Early and Late Phase Drug Development: The Route Most Likely to Succeed


Like much of medicine, developing an Active Pharmaceutical Ingredient (API) or New Chemical Entity (NCE) is best achieved using both science and art. Because the chemistry for every API is different, each project demands new science, helped tremendously by the art of knowing how and where to draw the dotted lines from first step to last.

Did you ever wonder how to join the 10% of drugs reaching clinical state development that are approved by the FDA?

This article is based on our experience taking the route most likely to succeed in creating a new drug.


Stage 1. Meeting of the minds

For more than two decades, sponsors have approached PCI Synthesis’s CRO division to help them develop molecules they believe have potential to treat a targeted medical condition. The first step is to collaboratively determine whether the project is viable.

Sometimes sponsors come in with rudimentary chemistry performed in their own labs or by an offshore drug developer, as we described previously. Other times they present us with as little as a drawing of a molecule on a piece of paper.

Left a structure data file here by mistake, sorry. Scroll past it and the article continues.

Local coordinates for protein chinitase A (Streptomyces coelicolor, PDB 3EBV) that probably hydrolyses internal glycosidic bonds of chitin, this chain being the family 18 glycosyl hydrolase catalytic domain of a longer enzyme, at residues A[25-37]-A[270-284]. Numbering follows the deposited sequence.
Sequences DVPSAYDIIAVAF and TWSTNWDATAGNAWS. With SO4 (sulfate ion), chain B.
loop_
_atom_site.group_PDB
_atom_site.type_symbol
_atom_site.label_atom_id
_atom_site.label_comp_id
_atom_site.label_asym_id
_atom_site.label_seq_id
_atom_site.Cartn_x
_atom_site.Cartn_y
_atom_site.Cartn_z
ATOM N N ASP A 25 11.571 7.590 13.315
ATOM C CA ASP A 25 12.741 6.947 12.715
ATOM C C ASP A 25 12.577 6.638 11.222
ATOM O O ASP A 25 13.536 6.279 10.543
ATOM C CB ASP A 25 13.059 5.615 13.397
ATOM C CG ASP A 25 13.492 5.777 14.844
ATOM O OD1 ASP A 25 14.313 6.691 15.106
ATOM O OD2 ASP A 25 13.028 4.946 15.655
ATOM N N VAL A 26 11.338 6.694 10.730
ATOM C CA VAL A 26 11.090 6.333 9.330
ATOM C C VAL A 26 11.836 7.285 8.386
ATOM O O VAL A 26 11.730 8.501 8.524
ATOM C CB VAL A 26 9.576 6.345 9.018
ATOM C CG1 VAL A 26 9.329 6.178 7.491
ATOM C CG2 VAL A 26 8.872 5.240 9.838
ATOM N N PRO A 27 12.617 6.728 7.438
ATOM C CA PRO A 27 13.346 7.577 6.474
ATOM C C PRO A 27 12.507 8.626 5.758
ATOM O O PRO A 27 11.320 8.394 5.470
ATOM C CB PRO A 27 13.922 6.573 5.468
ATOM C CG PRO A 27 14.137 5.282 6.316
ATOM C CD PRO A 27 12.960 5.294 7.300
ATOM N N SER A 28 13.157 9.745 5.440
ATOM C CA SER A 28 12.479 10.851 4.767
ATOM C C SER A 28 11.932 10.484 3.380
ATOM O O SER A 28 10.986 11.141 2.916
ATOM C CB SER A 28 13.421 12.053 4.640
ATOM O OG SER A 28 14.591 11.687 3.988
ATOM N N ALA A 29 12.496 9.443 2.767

Form effective teams. On the sponsor’s side, there are typically a scientist, technical person and consultant. On the CRO side, there are highly experienced scientists and a project manager who will be responsible for skillfully navigating risks, timelines, and budget.

Scrutinize the project manager. The project manager may be the most critical person for the entire enterprise. At PCI Synthesis, we are well aware of the importance of this position in assuring the sponsor’s investment in an asset is managed as carefully as a fiduciary would treat your personal financial assets.

Frequent and open communication between CRO and sponsor teams is essential. Make sure that in addition to organizing know-how, the project manager has excellent communication skills.

Stage 2. Prep the Chemistry Lab